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Neurochem Res. 1989 Mar;14(3):279-84.

Dideoxycytidine, an anti-HIV drug, selectively inhibits growth but not phosphatidylcholine metabolism in neuroblastoma and glioma cells.

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Atlantic Research Centre for Mental Retardation, Department of Pediatrics, Dalhousie University, Halifax, NS, Canada.


Dideoxycytidine (ddCyd), an inhibitor of AIDS-related HIV, has been examined for effects on cell proliferation and phosphatidylcholine synthesis in tumor lines of nervous system origin. Uptake and metabolism of [3H]ddCyd, observed in all cells, was greatest in one human neuroblastoma line, HTB-10. Growth of the HTB-10 line was markedly inhibited by 40 microM ddCyd, whereas growth of C6 glioma and N1E-115 or HTB-11 neuroblastoma cells was unaltered. Phosphatidylcholine synthesis in the presence or absence of stimulation by phorbol ester was not specifically altered by ddCyd. Thus, ddCyd was incorporated and inhibited growth in a cell-specific manner but had little effect on cytidine-dependent phospholipid synthesis. This suggests that some cells derived from the nervous system may be more susceptible than others with respect to the positive and negative effects of ddCyd as a potential antiviral drug.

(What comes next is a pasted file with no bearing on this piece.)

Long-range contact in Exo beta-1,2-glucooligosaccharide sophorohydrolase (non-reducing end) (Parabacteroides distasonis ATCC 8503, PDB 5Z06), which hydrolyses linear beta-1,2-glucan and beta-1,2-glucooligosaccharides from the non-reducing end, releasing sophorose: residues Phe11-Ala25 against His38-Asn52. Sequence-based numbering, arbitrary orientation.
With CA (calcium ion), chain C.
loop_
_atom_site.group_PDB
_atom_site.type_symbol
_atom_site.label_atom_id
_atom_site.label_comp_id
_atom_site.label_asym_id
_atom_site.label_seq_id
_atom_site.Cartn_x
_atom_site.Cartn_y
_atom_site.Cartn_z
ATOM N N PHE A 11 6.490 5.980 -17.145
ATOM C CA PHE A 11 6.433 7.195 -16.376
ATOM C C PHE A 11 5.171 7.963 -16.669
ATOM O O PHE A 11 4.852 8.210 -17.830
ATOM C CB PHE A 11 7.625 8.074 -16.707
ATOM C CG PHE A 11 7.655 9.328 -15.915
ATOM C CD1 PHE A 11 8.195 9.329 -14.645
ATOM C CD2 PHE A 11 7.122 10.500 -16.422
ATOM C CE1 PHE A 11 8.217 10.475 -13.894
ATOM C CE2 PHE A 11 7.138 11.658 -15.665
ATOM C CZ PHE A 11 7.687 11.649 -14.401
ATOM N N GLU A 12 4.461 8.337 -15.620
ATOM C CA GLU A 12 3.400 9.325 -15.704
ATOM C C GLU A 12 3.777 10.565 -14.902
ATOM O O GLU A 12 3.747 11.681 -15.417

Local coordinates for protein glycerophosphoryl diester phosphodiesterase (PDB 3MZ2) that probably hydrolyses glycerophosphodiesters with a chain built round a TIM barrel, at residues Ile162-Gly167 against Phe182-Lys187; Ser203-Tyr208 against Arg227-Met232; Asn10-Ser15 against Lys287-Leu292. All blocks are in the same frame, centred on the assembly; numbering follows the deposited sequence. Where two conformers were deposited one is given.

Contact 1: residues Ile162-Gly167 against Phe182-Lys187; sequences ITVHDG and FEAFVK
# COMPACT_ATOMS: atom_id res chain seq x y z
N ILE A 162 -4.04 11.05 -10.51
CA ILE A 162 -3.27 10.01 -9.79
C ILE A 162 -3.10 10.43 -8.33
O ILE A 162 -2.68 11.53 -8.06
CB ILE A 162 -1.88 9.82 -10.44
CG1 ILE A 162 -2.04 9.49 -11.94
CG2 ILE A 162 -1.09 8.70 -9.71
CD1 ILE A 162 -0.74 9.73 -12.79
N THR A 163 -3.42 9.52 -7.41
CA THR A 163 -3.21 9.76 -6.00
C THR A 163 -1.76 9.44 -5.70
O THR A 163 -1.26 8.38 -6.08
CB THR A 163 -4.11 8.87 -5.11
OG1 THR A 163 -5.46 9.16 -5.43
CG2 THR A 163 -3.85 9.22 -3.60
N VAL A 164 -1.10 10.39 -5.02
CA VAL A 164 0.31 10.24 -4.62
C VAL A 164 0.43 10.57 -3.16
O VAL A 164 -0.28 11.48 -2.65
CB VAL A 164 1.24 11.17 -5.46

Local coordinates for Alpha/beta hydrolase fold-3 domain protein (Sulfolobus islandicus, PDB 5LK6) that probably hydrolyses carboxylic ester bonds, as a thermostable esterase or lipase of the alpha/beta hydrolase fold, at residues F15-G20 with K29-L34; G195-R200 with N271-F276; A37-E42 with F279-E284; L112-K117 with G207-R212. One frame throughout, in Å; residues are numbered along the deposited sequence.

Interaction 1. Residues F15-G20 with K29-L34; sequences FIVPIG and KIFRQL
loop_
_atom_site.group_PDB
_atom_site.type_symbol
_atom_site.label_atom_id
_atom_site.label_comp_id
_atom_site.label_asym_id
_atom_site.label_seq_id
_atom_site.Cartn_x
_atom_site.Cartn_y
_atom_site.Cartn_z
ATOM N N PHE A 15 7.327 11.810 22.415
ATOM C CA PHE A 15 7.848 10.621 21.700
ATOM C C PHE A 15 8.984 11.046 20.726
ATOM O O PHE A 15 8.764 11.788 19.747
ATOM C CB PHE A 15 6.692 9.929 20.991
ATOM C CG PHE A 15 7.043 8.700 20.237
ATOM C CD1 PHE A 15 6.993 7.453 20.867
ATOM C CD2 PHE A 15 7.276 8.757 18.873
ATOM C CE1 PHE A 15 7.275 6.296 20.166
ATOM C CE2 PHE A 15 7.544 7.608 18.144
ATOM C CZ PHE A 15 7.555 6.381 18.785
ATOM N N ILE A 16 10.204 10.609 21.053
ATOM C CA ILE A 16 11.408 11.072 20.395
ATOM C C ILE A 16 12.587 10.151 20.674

[Indexed for MEDLINE]

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